If you don’t have empathy for yourself, chances are you don’t have empathy for others. If you constantly beat yourself up, in the name of holding yourself to a higher bar, you might be doing more harm than help. This is especially true if you lead teams or set the tone for others. Brains work better when they are relaxed and ready.
To show empathy for others, you need to first show empathy for yourself.
One of the jokes we say at work is “beatings will continue until moral improves.” The point is to highlight that people respond better to encouragement, acknowledgment, and praise, not put downs, belittlement, and threats. To say it in a *sticky* way, “You catch more flies with honey than with vinegar.”
It takes empathy to really know just the right things to say, to make somebody’ day, or to lift them when they need it most. This goes for you too. It’s all too easy to get so focused on output or focused on outcomes, that you lose yourself along the way. If you have a high-personal bar, it’s easy when you miss it, to beat yourself down, when you really need to lift yourself up.
While it’s true that we’’ll do more to move away from pain than we’ll do to move towards pleasure, pain and threats are not a sustainable strategy. Intensity does not automatically mean inspiration. On the other hand, inspiration often brings a healthy sense of urgency. And when you’re relaxed and ready, you are often more resourceful.
But how do you build or rebuild empathy for yourself or others, if you are numb inside, or shut down? Enter Visualize the Child. It’s an exercise that Shirzad Chamine introduces in his book, Positive Intelligence. Visualize the Child is a way to rebuild empathy with yourself so that you can build your empathy for others.
You have instant empathy if you know where to look. Shirzad writes:
“If you go to the playground and watch five-year olds play, you will probably feel instant empathy and caring for these total strangers. This is in part due to the fact that at that age a child still mainly radiates with his or her Sage essence energy. The off-putting Saboteurs that make us less likeable as adults are not as visible at this age.”
Visualize Yourself as a Child
“You can use this fact to shift your brain to feel empathy and caring for yourself or others. Visualize yourself as a child in s setting where your essence is shining through. Perhaps you are holding a puppy, building a sand-castle, chasing a bunny, or snuggling with a loved one. Pick a vivid and detailed image that instantly triggers feelings of caring and empathy. You might even want to find an actual photograph of yourself as a child in which your original personality is shining through Put that picture on your desk or on your phone or computer so that you see it frequently. This image will be a reminder that your true essence is worthy of unconditional caring and empathy when you are feeling beaten down by your own Judge, or other’s, or troubles of life.”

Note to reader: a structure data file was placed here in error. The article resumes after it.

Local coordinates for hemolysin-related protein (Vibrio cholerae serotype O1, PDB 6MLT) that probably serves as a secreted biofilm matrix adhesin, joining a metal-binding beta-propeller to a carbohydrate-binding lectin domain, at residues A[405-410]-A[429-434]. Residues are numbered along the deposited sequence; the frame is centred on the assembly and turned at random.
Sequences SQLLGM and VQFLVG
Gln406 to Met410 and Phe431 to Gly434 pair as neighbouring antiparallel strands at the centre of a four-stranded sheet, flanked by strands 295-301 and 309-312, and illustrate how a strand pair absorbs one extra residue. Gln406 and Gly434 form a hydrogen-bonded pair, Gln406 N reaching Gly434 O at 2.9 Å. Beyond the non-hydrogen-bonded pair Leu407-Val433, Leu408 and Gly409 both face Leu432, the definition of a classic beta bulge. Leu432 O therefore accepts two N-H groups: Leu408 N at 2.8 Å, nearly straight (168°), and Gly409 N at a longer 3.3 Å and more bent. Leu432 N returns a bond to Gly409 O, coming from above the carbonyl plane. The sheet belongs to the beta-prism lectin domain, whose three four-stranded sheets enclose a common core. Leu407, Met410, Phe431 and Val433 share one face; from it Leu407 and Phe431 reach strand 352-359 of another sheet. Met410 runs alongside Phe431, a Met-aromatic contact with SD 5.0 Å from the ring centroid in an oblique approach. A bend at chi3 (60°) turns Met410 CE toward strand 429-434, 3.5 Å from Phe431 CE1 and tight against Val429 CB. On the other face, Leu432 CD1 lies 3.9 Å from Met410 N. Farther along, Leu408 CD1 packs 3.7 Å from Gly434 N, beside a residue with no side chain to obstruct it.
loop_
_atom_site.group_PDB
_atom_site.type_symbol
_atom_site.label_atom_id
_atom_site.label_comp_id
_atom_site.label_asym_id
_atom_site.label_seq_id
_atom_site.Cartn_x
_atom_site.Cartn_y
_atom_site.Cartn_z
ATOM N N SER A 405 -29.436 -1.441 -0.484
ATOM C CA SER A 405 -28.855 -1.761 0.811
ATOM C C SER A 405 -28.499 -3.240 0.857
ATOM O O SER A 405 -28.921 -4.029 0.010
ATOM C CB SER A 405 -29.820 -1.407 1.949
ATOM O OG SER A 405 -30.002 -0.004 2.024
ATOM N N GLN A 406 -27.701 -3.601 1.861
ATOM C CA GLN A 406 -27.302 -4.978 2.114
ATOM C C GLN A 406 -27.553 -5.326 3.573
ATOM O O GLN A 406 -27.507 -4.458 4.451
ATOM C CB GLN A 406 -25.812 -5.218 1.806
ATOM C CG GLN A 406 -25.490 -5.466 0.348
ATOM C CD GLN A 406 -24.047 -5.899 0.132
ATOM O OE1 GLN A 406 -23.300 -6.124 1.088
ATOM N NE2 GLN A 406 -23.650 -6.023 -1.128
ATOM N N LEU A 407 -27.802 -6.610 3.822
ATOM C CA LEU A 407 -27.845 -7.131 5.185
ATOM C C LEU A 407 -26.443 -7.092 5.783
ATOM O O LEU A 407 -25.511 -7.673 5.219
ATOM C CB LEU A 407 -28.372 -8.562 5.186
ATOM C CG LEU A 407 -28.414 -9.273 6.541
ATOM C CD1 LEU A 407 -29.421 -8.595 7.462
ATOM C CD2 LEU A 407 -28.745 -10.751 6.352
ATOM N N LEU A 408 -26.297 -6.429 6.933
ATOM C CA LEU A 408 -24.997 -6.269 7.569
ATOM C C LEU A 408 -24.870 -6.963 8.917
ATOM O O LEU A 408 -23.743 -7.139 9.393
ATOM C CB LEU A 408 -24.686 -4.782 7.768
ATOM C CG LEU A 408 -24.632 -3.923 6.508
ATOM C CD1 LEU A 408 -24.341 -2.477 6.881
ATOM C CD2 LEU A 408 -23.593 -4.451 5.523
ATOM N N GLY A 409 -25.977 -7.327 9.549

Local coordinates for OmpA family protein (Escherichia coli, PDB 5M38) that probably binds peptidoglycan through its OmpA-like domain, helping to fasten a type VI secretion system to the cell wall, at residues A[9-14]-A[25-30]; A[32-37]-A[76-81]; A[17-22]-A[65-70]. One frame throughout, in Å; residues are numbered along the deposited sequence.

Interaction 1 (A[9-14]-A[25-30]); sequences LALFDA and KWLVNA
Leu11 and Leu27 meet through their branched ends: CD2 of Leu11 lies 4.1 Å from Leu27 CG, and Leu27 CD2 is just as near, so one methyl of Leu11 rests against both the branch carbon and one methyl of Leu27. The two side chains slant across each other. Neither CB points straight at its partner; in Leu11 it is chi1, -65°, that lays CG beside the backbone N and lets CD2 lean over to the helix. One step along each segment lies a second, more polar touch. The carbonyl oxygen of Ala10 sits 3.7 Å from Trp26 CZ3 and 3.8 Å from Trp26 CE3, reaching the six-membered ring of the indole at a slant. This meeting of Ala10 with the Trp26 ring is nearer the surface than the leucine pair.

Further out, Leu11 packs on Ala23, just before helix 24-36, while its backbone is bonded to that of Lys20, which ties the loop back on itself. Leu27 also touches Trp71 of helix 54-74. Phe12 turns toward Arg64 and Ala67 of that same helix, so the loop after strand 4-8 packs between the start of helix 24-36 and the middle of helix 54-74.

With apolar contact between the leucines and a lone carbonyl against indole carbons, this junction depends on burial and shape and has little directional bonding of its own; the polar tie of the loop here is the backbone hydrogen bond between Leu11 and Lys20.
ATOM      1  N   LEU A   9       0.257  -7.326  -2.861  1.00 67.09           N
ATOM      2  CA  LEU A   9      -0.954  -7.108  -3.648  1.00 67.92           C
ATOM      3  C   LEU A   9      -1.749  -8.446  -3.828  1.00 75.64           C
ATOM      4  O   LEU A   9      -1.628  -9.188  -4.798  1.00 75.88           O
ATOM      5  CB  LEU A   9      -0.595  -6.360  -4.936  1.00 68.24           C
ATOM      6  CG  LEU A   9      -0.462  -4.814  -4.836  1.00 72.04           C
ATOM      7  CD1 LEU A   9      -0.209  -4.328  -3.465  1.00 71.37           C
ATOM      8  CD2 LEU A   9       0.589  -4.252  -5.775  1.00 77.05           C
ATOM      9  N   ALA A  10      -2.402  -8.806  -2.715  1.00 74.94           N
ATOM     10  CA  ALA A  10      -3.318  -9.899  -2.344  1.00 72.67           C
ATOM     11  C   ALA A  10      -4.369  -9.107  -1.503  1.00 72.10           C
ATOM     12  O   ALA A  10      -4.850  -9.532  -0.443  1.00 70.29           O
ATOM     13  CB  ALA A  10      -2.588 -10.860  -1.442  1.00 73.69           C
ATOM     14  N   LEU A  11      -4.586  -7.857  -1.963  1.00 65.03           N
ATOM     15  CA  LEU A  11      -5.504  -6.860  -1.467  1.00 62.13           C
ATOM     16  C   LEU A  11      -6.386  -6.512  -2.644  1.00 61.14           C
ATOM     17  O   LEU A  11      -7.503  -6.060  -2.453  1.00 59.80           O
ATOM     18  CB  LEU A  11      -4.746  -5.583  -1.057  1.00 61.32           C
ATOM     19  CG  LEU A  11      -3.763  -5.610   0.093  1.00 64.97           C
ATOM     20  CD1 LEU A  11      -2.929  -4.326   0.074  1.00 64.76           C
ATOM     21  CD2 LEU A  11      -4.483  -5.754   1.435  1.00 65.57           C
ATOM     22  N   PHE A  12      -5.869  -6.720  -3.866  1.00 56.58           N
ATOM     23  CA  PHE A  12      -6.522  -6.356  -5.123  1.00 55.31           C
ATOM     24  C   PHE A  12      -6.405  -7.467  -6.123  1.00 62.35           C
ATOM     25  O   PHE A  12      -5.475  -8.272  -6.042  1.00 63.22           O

Generating Empathy for Others
You can visualize others as a child as well to build empathy. This will remind you of the hopes, the dreams, the aspiration, the fears, and the child-like wonder that they started out with. It’s still there. Shirzad writes:
“The same holds true for generating empathy for others. If you are feeling upset at someone due to their Saboteurs, you have been hijacked by your own. To recover back to your sage, you could activate any of your five Sage powers. If you choose to activate the Sage’s power to Empathize, visualize the other person as a child in her true essence before she started getting weighted down by Saboteurs. Visualize her eyes and facial expression, her manner of carrying herself, what used to light her up as a child. Visualize her hold her puppy, snuggle with her mom, or chase a butterfly. Trust that essence is still inside her, underneath her Saboteurs. You can do this in the back of your mind even while you are interacting with her in a meeting. It will instantly impact how much empathy you feel.”
Use an Actual Photograph
Using an actual photograph might be your best way to make it real and to remind yourself to actually do it. Shirzad shares a story:
“To access empathy for himself, I asked Frank to play Visualize the Child. His judge was so persistent that he couldn’t access any empathy for himself by just visualizing it. So I suggested using an actual photograph. He found a picture of himself under a Christmas tree. He was lit up with joy, kindness, wonder, and curiosity. The picture conveyed Frank’s true essence, which was hiding beneath his tough corporate demeanor. I asked him to put a copy of that picture on his smart phone and look at it every day. Frank reported that looking at the pictures made it easier for him to feel empathy and appreciation for himself during these tough times.”
You can really make this a fun exercise. Find your favorite picture that reminds you of who you really are and who you want to be.